It can be hard, Tyler Lockett said, because sometimes he just wants to be left alone. But he realized recently that he couldn’t share his message about God without putting himself out there.
Tyler Lockett tweeted a picture of himself last Thursday afternoon and wrote, “No more running…Embrace the platform.”
That night, after he torched the Rams for 130 yards and a touchdown, he talked about “the bigger picture” and how he “couldn’t run away from this platform that God had given me.”
So what, exactly, was the platform he wanted to embrace? And what had changed?
“I always wanted to do that when I came out of high school and went to college,” said Lockett, the Seahawks’ second-year receiver. “I understood the position I was going to be in, and the way I wanted to do it was to show people by my lifestyle that God was real. I knew that the higher I went, the more I was going to have to be able to represent it. So I’ve been trying to do that.”
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For someone who grew up with a famous dad and was a star at Kansas State in college, Lockett is, by nature, apprehensive of attention. After he scored his first touchdown for the Seahawks as a rookie last season, he surprised his closest friends and family by…dancing.
“I can tell you one thing,” his uncle, Aaron Lockett, said last year. “You never in a million years could have paid us enough money to think that he would dance after a touchdown. That’s how I know he’s comfortable in his own skin.”
He talks about the simplicity of high school football with nostalgia, even as he sits in the plush comforts of the Seahawks’ locker room: a ping-pong table a few steps away, an abundance of food a short walk up the stairs.
“I really don’t want attention at all,” Lockett said. “If it was up to me, I would literally not do anything. It’s like high school: You just want to play and go home.”
So at times he has tried that strategy: staying at home, keeping to himself, avoiding the media when possible. For one thing, he is obsessive about his pre- and post-practice routines and doesn’t like disturbing them. (For another, he is practical about his NFL-mandated media requirements: “I just had to accept it and get used to it otherwise I get a $50,000 fine,” he said.)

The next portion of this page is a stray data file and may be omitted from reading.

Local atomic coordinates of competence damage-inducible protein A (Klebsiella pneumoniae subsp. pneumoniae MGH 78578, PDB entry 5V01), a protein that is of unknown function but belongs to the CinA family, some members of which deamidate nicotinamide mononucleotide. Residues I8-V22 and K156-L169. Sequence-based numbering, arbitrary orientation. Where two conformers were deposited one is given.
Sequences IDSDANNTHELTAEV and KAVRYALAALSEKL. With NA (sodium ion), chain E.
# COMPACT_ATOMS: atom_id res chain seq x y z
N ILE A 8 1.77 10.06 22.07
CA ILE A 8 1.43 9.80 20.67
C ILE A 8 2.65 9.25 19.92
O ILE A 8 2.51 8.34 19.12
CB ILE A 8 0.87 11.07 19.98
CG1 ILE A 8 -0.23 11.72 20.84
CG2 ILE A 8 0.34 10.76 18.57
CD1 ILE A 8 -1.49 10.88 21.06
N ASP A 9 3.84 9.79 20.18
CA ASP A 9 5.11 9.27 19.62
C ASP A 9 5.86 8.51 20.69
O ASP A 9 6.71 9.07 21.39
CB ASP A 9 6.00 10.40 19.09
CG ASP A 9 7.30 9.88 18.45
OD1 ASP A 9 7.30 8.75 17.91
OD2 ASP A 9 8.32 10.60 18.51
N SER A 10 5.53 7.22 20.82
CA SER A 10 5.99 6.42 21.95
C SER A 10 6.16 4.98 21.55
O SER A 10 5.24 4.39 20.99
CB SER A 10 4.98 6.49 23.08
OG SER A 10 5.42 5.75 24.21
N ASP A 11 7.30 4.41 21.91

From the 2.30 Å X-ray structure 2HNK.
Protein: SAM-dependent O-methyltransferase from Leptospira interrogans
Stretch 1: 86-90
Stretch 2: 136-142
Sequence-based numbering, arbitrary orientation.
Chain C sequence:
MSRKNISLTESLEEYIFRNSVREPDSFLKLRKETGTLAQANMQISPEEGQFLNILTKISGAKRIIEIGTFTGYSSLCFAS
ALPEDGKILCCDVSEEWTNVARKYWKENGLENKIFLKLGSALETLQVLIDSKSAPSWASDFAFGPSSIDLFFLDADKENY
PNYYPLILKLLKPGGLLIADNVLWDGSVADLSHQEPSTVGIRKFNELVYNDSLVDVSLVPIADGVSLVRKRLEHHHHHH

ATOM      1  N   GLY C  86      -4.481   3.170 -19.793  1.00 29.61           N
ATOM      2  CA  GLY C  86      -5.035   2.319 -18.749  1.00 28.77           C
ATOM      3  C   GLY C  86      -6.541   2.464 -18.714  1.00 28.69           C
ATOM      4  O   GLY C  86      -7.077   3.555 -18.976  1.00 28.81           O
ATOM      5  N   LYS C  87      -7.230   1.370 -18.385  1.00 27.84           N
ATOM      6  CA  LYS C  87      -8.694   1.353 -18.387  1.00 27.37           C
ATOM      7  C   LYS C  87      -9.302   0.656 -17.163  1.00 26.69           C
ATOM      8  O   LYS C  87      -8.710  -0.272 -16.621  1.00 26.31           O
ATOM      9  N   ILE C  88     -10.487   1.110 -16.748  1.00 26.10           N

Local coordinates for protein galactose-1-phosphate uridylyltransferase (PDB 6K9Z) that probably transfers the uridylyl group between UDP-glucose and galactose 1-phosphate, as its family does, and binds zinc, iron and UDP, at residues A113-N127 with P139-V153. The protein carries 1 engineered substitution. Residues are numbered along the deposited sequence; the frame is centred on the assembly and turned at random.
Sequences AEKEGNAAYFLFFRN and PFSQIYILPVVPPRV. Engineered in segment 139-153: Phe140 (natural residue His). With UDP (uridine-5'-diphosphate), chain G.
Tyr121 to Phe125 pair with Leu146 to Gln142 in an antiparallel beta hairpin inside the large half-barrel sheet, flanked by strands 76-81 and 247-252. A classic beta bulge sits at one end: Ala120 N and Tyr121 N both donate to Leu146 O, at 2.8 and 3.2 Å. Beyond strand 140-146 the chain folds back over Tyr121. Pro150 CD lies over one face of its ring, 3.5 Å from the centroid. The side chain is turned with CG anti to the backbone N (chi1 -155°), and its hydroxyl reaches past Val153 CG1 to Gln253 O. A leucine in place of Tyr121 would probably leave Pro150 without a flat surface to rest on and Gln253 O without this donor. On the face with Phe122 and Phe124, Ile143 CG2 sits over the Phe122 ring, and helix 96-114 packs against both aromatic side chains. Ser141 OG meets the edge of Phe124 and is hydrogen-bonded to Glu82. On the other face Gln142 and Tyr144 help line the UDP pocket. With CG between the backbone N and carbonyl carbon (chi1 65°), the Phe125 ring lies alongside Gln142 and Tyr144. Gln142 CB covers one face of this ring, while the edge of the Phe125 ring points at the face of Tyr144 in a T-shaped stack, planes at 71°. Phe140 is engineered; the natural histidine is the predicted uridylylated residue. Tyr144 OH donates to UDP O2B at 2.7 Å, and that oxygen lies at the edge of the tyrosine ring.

It can be hard, he said, because sometimes he just wants to be left alone. But he realized recently that he couldn’t share his message about God without putting himself out there.
“You can’t have one without the other,” he said.
Lockett’s faith is central to him. Before the draft, his dad, Kevin, was concerned that Tyler would end up on a team that didn’t have enough players who shared his lifestyle and beliefs. Kevin played in the NFL and worried that in the wrong environment, Tyler’s love of the game would fade, and he wouldn’t realize his potential.
“I didn’t want him to be in one of those locker rooms where the entire locker room was different and he was the outcast that didn’t fit in,” Kevin said last year. “I knew it wouldn’t necessarily shake his faith, but any time you put yourself in the fire, at some point you’re going to get scorched.”
Tyler talks openly about his faith. He knows how fleeting even the best football careers can be, and he will never have a bigger platform than the one he has right now.
So, he thought, why not embrace it?
“I just want to be able to show that you can be successful and represent God at the same time,” he said. “Some people wonder because I’m a Christian in the locker room: ‘How do you do that? How do you deal with that?’ It’s not something that you balance. Everybody is human. They act like everybody else is evil, and it’s not like that.
“There are a lot of people who are inspired by the words that you say. So instead of me just trying to be by myself and not worry about anybody else, now it’s just going back to enjoying every moment. Because at some point, nobody is going to want to interview me when I’m done. So I might as well do it as much as I can. Just like there are some businesses that aren’t going to want to sign me when I’m finished. They’re going to want to go on to the next guy doing great. So it’s just being able to enjoy it.”